How Inventory Management Strategies Help Your Supply Chain

June 7th 2022 11:00:00 AM

person at the shipping and receiving docks with global overlay showing parts of inventory management

Supply chain disruptions are nothing new to anyone in business today. Unfortunately, they have been all too common over the past couple of years. The Covid-19 pandemic has played havoc with supply chains worldwide, and orders have been significantly delayed, with some products on backorder for months. Inventory management strategies can help companies manage these supply chain disruptions.

If you want to ensure a smooth supply chain for your business, refining your inventory management processes is an excellent place to start. Inventory management (ordering, stocking, and distributing products) is part of your supply chain management. When your inventory is well-managed, your company is less likely to experience supply chain disruptions.

Unfortunately, when inventory isn’t well managed, it can lead to stock-outs or over-ordering of products that don’t sell well. These decisions can be expensive in the short term and have long-term consequences for a company’s financial health. In the current business climate, it’s imperative to avoid anything that may increase supply chain interruptions.

Reasons for Supply Chain Disruptions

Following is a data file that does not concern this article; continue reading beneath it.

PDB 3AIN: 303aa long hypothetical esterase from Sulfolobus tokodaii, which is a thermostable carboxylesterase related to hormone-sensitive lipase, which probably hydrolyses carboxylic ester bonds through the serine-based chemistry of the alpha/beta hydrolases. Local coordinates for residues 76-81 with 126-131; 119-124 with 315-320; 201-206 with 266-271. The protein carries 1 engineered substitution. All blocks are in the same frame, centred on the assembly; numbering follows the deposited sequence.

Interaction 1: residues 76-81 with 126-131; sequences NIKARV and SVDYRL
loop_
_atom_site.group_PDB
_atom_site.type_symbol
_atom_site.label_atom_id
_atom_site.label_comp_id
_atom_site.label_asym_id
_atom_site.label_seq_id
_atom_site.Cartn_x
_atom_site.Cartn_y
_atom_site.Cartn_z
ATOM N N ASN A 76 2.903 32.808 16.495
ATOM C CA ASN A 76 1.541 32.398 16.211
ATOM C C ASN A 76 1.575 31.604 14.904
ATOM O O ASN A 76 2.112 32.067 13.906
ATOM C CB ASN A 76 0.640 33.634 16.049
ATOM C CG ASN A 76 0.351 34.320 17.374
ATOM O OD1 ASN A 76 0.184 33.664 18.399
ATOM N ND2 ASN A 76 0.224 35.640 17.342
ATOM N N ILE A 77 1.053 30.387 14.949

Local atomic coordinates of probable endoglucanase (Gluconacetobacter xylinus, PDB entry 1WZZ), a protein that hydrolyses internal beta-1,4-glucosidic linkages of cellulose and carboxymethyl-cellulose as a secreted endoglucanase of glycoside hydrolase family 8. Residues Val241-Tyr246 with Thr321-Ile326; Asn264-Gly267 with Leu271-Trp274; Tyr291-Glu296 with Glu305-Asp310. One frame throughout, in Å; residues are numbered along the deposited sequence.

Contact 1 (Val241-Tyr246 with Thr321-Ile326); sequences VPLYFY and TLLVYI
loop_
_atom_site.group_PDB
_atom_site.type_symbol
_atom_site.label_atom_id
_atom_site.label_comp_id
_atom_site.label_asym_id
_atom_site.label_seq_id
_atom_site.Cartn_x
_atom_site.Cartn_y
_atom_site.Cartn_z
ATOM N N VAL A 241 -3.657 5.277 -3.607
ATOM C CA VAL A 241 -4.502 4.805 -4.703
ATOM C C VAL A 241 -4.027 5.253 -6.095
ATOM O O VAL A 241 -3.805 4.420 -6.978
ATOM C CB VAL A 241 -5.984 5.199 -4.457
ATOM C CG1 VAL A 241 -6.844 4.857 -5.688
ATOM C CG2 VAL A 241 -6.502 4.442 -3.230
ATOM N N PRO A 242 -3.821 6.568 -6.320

Why did supply chain disruption occur during the pandemic? There are several reasons:

1. Increased E-commerce Consumer Spending

The global pandemic forced people to stay at home, and many people began working from home. Consumers stopped spending on services and focused their spending on physical products, and they started ordering online at unprecedented rates and placing orders for home delivery. The five most popular e-commerce categories in 2021 compared to 2019 were as follows:

  • Furniture, Building Materials, and Electronics 201.4%
  • Food and Beverage 170.8%
  • Building Materials, Garden Equipment and Supplies 105.1%
  • General Merchandise 77.5%
  • Sporting Goods, Hobby Musical Equipment 70.1%

Manufacturers and online retailers found it difficult to keep up with the surge in demand, as total e-commerce sales increased to $870 billion during the pandemic. 

2. Labor Shortages

During the pandemic, the trucking and warehouse industries faced significant and persistent labor shortages. Warehouse managers were finding it difficult to recruit workers, who seemed to be turned off by the idea of working in what they perceived as dirty conditions in an industry stuck in the pen-and-pencil era.

Modern warehouses are clean and well-lit. These employers do their best to rotate duties so that employees get the chance to work on more than one task to reduce boredom at work. They also introduced bar code scanners to improve efficiency when picking orders and performing stock counts.

3. Transportation Bottlenecks

During the pandemic, quarantines and travel bottlenecks led to travel restrictions on crucial transcontinental routes. Companies which placed orders were often unable to get them filled promptly, even when their suppliers had stock available. The trucking industry felt the impact of labor shortages, which also affected the delivery of goods to manufacturers and distributors. 

Signs of Improvement in the Supply Chain

As the pandemic is (hopefully) coming to an end, there are signs that the disruptions in the supply chain may be easing.